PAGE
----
When one goes back and looks at the early films, it is pleasing to note that in the space of three years, from 1928 to 30, Henri Storck set in place, confidently and instinctively, everything that would be affirmed and deepened as his work developed: the founding themes, his sure and innate relationship with the language of film, this compound eye that scrutinises the world through a different prism, without losing the sensitive unity of the whole vision.
One can only dream about the first film in the Queval filmography: Films d’amateur sur Ostende, Pathé-Baby 9.5 format, 1927-28. It will never be seen again. It has disappeared into limbo, into the obscurity due to such early experiments, but already the word ‘film’ is in the plural. Then, there is the term ‘amateur’, which comes from the Latin amare, he who loves. It turned out to be correct in professional terms, as well. And finally, the films are based in Ostend, the port town to which he, or rather his affections, were tied. Everything is set out with the concentration of an apprentice, where even the technical specification of the camera and the format are present, and will henceforth continue to be so.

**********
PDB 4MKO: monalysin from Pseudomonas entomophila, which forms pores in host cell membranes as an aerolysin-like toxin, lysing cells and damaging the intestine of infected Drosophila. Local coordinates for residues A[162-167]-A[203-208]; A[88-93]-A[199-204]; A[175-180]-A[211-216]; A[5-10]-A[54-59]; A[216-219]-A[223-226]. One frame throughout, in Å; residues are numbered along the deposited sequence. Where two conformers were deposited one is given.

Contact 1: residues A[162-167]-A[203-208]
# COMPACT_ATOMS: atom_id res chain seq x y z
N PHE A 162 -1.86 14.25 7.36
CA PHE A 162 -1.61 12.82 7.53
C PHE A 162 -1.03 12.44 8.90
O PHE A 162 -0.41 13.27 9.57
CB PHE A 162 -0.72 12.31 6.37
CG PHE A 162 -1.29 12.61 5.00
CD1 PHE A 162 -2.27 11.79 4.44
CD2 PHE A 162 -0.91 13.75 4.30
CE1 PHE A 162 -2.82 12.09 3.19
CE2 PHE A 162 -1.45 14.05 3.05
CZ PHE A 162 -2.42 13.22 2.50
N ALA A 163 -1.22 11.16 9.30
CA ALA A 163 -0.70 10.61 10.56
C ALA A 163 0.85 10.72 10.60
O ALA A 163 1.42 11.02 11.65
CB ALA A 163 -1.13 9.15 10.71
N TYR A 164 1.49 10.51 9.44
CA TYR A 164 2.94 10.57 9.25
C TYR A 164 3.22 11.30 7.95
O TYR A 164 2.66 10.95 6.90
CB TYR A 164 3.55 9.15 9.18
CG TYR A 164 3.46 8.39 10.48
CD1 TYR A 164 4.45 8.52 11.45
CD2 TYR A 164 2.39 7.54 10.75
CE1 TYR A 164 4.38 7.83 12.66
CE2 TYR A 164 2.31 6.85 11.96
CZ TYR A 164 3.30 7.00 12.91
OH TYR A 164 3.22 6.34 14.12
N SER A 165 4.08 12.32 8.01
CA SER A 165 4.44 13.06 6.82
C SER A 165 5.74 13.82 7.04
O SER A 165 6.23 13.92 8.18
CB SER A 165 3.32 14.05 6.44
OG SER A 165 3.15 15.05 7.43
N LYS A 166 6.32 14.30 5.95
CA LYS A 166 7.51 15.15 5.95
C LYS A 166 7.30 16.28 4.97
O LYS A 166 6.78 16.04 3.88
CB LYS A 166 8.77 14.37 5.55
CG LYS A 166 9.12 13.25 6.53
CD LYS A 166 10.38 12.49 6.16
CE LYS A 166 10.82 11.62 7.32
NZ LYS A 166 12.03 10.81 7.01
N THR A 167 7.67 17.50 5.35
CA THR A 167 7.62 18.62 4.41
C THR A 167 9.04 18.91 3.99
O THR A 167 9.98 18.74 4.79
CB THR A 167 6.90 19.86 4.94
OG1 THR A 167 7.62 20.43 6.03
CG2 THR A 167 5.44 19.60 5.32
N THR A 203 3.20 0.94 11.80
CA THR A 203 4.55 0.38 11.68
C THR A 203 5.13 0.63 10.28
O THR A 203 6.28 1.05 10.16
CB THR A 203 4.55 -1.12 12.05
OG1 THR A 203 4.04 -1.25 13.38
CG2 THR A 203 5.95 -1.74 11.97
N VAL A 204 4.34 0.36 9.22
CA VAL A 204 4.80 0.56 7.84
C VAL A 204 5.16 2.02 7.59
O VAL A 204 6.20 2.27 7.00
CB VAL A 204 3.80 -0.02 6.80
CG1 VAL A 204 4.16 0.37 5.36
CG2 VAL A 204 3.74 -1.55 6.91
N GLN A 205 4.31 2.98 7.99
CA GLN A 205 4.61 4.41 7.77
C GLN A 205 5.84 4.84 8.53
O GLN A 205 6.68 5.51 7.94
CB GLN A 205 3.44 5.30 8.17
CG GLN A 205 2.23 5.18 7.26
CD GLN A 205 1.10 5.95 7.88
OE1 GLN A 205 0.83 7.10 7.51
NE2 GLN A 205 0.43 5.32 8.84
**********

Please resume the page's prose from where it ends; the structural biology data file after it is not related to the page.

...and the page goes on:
Evidently, the sea is there to give birth to the artist. Even though The Jazz Singer, screened on October 6, 1927, was a ‘talkie’, cinema resisted and remained silent a while longer, devoted solely to images.
Making images speak, looking in order to say, to see, to show. The young Storck looked at and related places and people, elements and gestures.